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Re: Biglaw or bust? Champagne problems edition

Postby Anonymous User » Fri Aug 11, 2017 12:56 pm

bruinfan10 wrote:
Anonymous User wrote:
A. Nony Mouse wrote:It really depends on what kind of law you ultimately want to practice. If you want to go inhouse or to certain government jobs, biglaw experience is really valuable or even necessary. If you want to do some kinds of public interest jobs or DA/PD, it's not necessary and might even make your path harder. If you want to go into practice for yourself, whether biglaw is helpful will depend on a lot of factors. If you think you want to be in private practice but don't know if you want it to be biglaw, again, it will totally depend on what kind of private practice where. If you want to, say, do wills and estates for ordinary folk in your home town it's going to be different than if you want to service rich clients in LA. Etc.

If you have no idea what you want to do, biglaw is the path of least resistance for most T14 students so you'll probably end up doing it and then you can push your career goals crises further down the road.

Also if you don't know what you want to do, it's not clear to me why you're already set on clerking - it's great experience but it doesn't necessarily fit all career goals.


Definitely not interested in public interest/small law-- I think you're right about biglaw being the path of least resistance and that's honestly probably why I feel drawn to it.

Regarding clerking, since I don't have a specific goal career in mind it has more of an emotional connection. I externed for a federal judge and would love to go back (they basically said they would hire me although of course not guaranteed). Maybe I should rethink that...

assuming you want to work in "biglaw" purely to gain the experience required to move on to something better (and no, biglaw by and large is not a "fine" gig for any substantial length of time, but it can be useful to gain experience), then you really need to know that not all "biglaw" is created equal. kids during OCI at your law school might get the impression that Cravath or Sullcrom or Skadden are great biglaw firms because they heard a professor mention one of those firms once or they found the Vault list that career services mentioned, but please be aware, NYC biglaw firms (particularly those that Vault places highly), are typically the worst of the worst in terms of lifestyle, and also among the worst in terms of substantive experience. you'll be a document coder for ages.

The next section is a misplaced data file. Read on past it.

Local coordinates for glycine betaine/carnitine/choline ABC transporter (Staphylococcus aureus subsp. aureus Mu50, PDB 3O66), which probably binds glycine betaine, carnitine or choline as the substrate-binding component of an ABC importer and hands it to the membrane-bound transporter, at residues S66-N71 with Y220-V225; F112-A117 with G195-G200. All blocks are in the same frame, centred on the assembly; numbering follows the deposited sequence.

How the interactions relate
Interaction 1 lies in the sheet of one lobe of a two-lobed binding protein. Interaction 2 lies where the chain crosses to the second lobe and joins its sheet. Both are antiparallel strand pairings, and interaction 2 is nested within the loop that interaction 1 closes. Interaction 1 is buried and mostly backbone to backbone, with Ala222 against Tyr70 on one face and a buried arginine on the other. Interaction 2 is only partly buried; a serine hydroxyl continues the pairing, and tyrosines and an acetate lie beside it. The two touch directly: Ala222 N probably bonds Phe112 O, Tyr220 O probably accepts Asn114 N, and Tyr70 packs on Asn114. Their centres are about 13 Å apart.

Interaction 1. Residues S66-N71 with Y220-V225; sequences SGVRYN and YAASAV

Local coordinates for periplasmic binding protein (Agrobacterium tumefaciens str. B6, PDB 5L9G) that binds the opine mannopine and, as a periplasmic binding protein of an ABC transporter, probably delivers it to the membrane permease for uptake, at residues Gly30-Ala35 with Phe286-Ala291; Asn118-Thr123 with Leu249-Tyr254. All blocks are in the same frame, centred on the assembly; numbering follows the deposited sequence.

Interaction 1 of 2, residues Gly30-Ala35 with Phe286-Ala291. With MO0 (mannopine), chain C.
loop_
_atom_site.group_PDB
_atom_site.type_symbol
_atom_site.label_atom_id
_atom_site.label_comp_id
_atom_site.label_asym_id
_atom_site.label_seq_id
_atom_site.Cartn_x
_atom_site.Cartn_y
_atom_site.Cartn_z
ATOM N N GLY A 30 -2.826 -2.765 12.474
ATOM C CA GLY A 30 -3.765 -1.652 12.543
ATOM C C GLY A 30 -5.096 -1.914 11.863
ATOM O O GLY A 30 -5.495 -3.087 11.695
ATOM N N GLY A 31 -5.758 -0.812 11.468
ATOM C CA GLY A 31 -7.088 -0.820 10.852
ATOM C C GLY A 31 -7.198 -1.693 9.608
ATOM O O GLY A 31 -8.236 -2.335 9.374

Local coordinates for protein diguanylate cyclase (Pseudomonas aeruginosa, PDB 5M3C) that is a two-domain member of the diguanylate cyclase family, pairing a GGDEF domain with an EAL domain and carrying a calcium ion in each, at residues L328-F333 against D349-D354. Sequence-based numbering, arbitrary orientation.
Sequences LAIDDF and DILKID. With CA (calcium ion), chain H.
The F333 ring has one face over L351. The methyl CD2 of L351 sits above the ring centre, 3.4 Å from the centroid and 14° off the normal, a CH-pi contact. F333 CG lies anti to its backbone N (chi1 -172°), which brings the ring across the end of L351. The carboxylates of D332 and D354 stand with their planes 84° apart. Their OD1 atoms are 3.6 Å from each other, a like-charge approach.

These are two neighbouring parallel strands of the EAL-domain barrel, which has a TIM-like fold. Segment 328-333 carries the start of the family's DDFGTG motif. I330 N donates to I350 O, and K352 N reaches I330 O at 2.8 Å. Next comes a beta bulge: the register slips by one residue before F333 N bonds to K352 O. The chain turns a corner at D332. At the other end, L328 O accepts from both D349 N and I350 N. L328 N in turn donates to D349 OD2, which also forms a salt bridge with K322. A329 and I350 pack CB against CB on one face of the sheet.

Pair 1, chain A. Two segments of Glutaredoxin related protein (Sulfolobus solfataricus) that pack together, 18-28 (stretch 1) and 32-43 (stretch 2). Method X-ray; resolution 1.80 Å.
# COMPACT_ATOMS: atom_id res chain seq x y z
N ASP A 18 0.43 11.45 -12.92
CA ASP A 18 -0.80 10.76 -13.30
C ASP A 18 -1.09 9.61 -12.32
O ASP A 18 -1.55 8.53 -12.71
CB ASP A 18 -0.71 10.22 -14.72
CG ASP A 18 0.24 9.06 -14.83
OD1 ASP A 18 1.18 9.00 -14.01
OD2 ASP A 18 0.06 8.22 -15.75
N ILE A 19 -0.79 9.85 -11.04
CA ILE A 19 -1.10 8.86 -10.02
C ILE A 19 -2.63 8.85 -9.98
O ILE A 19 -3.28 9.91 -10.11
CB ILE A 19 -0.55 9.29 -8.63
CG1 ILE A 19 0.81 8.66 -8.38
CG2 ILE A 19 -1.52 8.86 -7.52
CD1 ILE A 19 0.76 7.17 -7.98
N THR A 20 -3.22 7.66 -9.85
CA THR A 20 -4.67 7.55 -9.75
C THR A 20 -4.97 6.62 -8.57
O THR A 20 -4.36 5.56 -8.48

there ARE legit "biglaw" firms that offer real experience. Hueston Hennigan, W&C, Munger Tolles, Bartlit Beck, Keker and Van Nest, Gibbs and Bruns, Susman Godfrey, Boies Schiller, to name a few just off the top of my head, *actually* give you real experience, along with the resume line you need for other gigs. Based on your comment about clerking, and assuming you know what that means/requires, you might have a chance at one of these places. If you don't perform well enough in law school to have a good shot at a federal appellate clerkship though, those great firms won't take you. In that case, just stay the hell out of NYC and pray you land in a good practice group at one of the dime a dozen megafirms.


Hmm ok, I should definitely refer back to this when it's time for OCIs. I've heard some NYC firms are more about grinding you down than helping you. I'm kind of hoping to stay the hell out of NYC anyway, but for now just going to focus on doing my best in terms of GPA/rank.

1styearlateral

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Re: Biglaw or bust? Champagne problems edition

Postby 1styearlateral » Fri Aug 11, 2017 1:08 pm

Pokemon wrote:Biglaw is a fine gig, particularly if you have no debt. You will save a ton again because no debt to take away your paycheck, you will get marketable experience in case u want to do something later, and you will be less stressed than other associates cause you will not have a few 100k hanging on your shoulder.

This plus you'll have the freedom of knowing you can quit when things get ugly without worrying about how to continue paying loans on a lower salary (although there's still PAYE).

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A. Nony Mouse

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Re: Biglaw or bust? Champagne problems edition

Postby A. Nony Mouse » Fri Aug 11, 2017 1:19 pm

Have you started law school yet?